By Ben White
Since Daytona International Speedway opened in February of 1959, the number No. 43 has topped the winner’s chart in NASCAR’s Cup Series competition 10 times by seven-time champion Richard Petty in Plymouths, Dodges a Buick and Pontiac.
Petty won his first Daytona 500 in 1964 and carried on the tradition with his Petty blue and fluorescent red colors for additional wins in the 500 in 1966, 1971, 1973, 1974, 1979 and 1981.
Petty wasn’t finished with his winning ways at Daytona. The native of Level Cross, N.C. also logged three victories in 400-mile events held annually for decades on Independence Day weekends called the Firecracker 400. Petty won those races on July 4, 1975, July 4, 1977 and what’s is referred to as his biggest-career win on July 4, 1984 when he crossed under his 200th-career checkered flag.
Throughout his career, Petty has always been humble about his accomplishments on the track, giving his crew the accolades for his success during a career spanning 1958 through 1992 with Petty Enterprises and Curb Motorsports.
“Came up here in ’59, came through the tunnel, had a racecar hung on the back of a pickup truck,” Petty said during a press conference at DIS in 2017. “There was one little building in the infield, which was the NASCAR inspection station.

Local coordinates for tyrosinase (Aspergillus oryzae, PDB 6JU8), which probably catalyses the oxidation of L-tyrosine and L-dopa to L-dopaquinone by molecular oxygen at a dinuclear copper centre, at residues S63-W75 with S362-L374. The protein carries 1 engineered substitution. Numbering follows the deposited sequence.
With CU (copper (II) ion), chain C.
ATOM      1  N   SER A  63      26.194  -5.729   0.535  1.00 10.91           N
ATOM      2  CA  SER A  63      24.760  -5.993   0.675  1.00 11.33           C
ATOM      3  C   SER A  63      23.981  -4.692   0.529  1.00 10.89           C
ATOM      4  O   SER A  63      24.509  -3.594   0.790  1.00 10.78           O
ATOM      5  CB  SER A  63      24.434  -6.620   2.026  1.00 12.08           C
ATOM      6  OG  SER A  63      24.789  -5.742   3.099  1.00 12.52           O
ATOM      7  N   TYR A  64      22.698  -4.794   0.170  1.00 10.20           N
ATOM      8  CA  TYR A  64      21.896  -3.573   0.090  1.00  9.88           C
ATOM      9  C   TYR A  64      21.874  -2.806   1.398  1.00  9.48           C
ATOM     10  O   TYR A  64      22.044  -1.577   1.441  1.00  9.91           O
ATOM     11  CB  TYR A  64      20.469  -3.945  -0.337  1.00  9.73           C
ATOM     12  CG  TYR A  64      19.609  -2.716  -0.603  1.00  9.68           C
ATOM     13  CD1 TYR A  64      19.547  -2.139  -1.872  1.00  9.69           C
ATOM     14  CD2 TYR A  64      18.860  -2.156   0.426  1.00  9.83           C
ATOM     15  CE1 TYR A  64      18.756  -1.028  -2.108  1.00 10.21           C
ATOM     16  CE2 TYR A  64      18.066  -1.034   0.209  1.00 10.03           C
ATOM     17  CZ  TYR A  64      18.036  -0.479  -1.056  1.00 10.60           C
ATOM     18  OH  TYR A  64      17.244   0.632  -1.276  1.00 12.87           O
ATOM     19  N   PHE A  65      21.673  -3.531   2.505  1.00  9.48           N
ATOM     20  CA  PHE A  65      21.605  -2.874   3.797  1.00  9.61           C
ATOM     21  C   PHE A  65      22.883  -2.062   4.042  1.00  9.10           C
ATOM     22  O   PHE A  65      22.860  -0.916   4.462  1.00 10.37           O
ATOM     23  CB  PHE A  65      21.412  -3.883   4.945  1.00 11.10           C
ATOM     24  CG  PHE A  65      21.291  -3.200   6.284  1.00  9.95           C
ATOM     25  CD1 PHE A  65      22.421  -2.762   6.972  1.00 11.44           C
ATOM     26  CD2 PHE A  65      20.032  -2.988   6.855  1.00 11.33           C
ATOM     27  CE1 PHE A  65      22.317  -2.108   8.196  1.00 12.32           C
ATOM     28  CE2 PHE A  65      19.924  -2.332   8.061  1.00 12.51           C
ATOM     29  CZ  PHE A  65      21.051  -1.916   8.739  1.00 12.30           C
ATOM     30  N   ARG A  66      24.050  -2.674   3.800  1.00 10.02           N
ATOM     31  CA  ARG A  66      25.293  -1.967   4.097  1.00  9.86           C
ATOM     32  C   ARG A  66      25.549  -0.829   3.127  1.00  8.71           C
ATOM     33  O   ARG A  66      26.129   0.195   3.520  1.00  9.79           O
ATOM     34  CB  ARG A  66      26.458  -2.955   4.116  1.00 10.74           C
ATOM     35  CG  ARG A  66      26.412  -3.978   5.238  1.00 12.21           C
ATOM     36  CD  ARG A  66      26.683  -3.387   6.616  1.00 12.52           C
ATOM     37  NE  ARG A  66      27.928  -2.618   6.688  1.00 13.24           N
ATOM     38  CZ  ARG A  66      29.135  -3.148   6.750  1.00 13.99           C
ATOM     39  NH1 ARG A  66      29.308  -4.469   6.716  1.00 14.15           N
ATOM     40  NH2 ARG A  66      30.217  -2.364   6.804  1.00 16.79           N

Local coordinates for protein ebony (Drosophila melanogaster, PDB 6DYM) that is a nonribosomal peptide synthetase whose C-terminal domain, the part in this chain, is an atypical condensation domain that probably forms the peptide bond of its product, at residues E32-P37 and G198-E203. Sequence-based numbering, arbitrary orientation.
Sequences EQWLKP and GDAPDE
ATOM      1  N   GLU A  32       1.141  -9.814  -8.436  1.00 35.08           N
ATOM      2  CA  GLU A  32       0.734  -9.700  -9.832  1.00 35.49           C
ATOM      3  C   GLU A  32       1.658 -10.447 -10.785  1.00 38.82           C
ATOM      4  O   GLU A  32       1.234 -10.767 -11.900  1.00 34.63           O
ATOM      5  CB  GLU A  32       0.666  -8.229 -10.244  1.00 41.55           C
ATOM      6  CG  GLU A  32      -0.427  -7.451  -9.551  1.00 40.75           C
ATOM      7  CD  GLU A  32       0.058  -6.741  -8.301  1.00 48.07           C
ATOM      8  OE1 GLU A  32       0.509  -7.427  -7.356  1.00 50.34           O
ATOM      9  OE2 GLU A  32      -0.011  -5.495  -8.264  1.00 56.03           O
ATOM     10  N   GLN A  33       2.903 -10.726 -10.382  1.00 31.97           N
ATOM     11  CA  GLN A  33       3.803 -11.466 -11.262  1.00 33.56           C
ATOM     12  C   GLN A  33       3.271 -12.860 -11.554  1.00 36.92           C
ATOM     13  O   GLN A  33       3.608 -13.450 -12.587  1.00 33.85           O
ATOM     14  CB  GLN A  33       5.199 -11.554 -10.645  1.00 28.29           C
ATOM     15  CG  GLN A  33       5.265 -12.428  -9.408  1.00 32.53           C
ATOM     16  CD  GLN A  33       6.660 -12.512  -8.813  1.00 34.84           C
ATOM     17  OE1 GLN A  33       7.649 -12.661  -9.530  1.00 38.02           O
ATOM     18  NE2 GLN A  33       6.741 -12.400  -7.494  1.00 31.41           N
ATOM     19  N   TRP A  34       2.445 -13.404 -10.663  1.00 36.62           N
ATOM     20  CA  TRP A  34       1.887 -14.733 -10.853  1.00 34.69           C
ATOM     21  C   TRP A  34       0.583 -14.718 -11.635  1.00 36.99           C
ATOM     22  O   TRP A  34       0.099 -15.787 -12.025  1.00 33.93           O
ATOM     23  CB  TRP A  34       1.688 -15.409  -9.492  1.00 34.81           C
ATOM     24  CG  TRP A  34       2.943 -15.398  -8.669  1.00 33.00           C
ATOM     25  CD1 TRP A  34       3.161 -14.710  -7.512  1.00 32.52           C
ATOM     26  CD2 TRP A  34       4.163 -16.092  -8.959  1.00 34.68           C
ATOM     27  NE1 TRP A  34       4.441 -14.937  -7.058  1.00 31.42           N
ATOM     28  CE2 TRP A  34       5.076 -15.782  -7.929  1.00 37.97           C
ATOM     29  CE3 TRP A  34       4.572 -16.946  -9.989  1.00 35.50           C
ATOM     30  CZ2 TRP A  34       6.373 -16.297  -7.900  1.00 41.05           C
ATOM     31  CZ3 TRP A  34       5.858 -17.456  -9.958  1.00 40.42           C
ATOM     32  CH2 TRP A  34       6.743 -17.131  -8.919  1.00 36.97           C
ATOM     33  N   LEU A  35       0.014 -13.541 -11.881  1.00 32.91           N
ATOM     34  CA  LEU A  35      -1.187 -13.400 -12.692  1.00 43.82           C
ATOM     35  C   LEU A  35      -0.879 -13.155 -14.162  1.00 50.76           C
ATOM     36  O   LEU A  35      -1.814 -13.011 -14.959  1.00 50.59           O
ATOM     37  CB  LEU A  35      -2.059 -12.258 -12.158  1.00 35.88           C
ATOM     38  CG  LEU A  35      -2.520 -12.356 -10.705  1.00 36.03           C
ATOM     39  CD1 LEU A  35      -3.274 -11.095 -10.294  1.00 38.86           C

“The track - first time we saw anything with a bank like that. It looked like a wall, okay? I was a 21-year-old kid. It looked like I’d died and gone to heaven as far as the racetrack was concerned. We started out here with nothing. You see what they’ve built since then. You know, I’ve been going to the races since I was 11 years old. I drove the race car, it was a hobby. Now basically it’s a hobby. Trying to make a living out of it, too. It’s in your blood. I wouldn’t know what to do if I didn’t do the racing part.”
Petty’s-career victories may never be broken by any other driver. As far as Daytona, among active drivers, Denny Hamlin has the most Daytona 500 victories with three.
Petty has remarked in the past how victories at Daytona or anywhere else were never taken for granted.
“After we’d win Daytona or anywhere else, we’d go on to the next one,” Petty has said in recent years. “But you never knew if another win would come. You’d win again and hope for another one. That’s just the way it would go. Some seasons were just better than others.”
Petty’s final victory on July 4, 1984 at Daytona was witnessed by President Ronald Reagan in attendance high above the track in the press box. Before he returned to Washington, he attended a picnic reception a few hours later in the garage area along with 2,000 people. Petty and reigning Cup series champion Bobby Allison sat with the president.